PART 1 IN A TWO PART SERIES ON TALKING TO YOUR PARENTS ABOUT LIFE TRANSITIONS
It’s time to talk to your parents about their well-being and safety and you are lost, confused, worried and apprehensive about having this discussion.
The good news is that you are not alone. Many adult children are in a position where they need to introduce the concept of change into their parent’s lives and have no idea where to start. Anticipating resistance might be your biggest inhibitor and is a major contributor to putting off having this discussion.
Tips for Talking to Aging Parents About Senior Care
At Broad Street Home Care, we speak with many adult children about their parents’ needs and ways introduce change to them for their own well-being. No two families are alike so it’s important to create your own method of broaching the subject. But listed below are considerations and tips to help make the discussion more fruitful and less confrontational.
Take Time to Prepare for the Conversation
There are many things to consider before you show up at your parent’s house to speak with them. You know your parents best and their uniqueness is a major factor into the content of the discussion. Taking the time to plan the how, the when, the where and the who can help ease the stress of the conversation and improve the level of communication needed to take place.
In this first of two articles, we will focus on preparation and look at ideas that can help you and your siblings more effectively communicate your collective thoughts. In the second part of this series, we will take a deeper dive into the content of the discussion and explore key concepts to consider covering.
Change is a Process
Rome was NOT Built in a Day. The first thing to remember is that you may not find complete resolution in your first discussion. Change is a process and can take some time. The introduction of the idea may be somewhat disillusioning but if your heart(s) are in the right place, your parents will know.
Make a List of Talking Points
Make a List of the important points you want to discuss. Having notes handy can help keep you on track to cover the key points of the discussion and help avoid getting lost in the emotion of the moment. This list can include:
- Safety concerns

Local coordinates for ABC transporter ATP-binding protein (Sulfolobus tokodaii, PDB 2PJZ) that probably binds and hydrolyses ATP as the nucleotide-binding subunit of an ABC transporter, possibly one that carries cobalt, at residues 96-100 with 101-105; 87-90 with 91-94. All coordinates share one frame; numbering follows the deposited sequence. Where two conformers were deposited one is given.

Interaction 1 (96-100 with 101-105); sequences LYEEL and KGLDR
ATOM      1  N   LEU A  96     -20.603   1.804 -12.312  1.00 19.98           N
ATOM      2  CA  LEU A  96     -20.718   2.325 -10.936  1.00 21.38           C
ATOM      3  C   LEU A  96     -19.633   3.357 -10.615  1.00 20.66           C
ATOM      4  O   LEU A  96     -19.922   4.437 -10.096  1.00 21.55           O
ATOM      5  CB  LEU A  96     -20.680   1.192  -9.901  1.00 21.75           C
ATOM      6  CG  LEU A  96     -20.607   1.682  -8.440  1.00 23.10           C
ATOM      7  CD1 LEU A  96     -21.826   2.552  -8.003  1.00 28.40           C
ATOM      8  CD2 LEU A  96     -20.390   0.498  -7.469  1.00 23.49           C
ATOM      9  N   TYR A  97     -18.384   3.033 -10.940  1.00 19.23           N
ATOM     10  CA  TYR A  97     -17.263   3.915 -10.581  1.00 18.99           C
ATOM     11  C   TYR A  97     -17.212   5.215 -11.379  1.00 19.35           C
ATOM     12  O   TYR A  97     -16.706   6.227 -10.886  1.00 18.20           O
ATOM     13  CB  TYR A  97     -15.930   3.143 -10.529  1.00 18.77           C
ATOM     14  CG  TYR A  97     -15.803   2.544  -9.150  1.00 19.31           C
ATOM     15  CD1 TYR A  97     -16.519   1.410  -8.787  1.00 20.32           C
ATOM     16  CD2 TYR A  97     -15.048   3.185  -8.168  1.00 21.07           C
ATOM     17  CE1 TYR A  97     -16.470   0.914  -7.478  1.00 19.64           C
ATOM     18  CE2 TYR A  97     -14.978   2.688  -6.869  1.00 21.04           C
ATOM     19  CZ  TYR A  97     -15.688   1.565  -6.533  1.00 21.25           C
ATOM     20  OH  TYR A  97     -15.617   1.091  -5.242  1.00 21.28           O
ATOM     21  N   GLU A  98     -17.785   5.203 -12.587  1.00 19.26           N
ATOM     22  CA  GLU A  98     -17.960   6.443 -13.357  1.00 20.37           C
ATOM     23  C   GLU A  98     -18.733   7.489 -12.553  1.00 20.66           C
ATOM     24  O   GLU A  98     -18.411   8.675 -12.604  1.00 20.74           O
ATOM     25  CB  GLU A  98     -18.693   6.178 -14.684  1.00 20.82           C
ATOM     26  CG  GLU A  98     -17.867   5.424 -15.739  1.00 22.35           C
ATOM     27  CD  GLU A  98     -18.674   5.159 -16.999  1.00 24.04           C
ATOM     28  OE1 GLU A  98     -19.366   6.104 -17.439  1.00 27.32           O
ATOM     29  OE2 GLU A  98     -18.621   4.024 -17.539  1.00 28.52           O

- Your wishes to keep them healthy
- Names of friends who have in home support
- Baby Steps – discuss starting with a few hours a few days a week
- Desire for them stay in their home.
Speak to their Doctor
Consult with their Primary Care Physician. Ask their physician for their opinion on your parents’ safety and well-being. Have this conversation only to gain knowledge NOT to arm yourself with external statements like “Well. Dr. said you need…” Or, “When I spoke to Dr., she said…” This can make your parents feel ‘ganged up on’, ‘ambushed’ or conspired against.
Who Should be Involved?
When it comes time to speak with your parents, consider keeping the numbers small. This is NOT an intervention. Arrange for yourself or one of your other siblings to be the lead. Have this individual introduce the idea in person with your parents and then discuss with the other siblings afterwards.
Be Mindful of the Timing
Sounds like a simple consideration but finding the right time to broach the subject can directly impact the course of the conversation. After a meal is generally a better time as opposed to when every one is hungry or anticipating company.
Choose Where to Discuss Senior Care Options
Having this discussion in your parent’s home can help them remain empowered. Taking them out of their comfort zone, to your house or a different location, can create a defensive environment and their wanting to retreat to the comfort of their ‘safe place’.
Value Your Parent’s Input
Remember that your parent’s input has a tremendous value in finding the right solution. No matter how you ultimately have the conversation, having your parents’ input and valuing their perspective from the onset will result in better outcomes. This idea or concept of respecting their input needs to be part of every planning discussion with your siblings. This will help YOU feel less defensive if the conversation turns confrontational or upsetting.
Elderly Care is Never an Easy Discussion
It’s never easy to discuss otherwise uncomfortable issue with anyone. This can be especially challenging when it comes to family. Remember that you are not the first family to cross this bridge and not having the conversation can have more significant consequences than the discomfort of the conversation.
Broad Street is here to help you cross this bridge.
Our team of clinicians and support staff can help guide and counsel you throughout the process. We are much more than a Home Care company and are happy to help.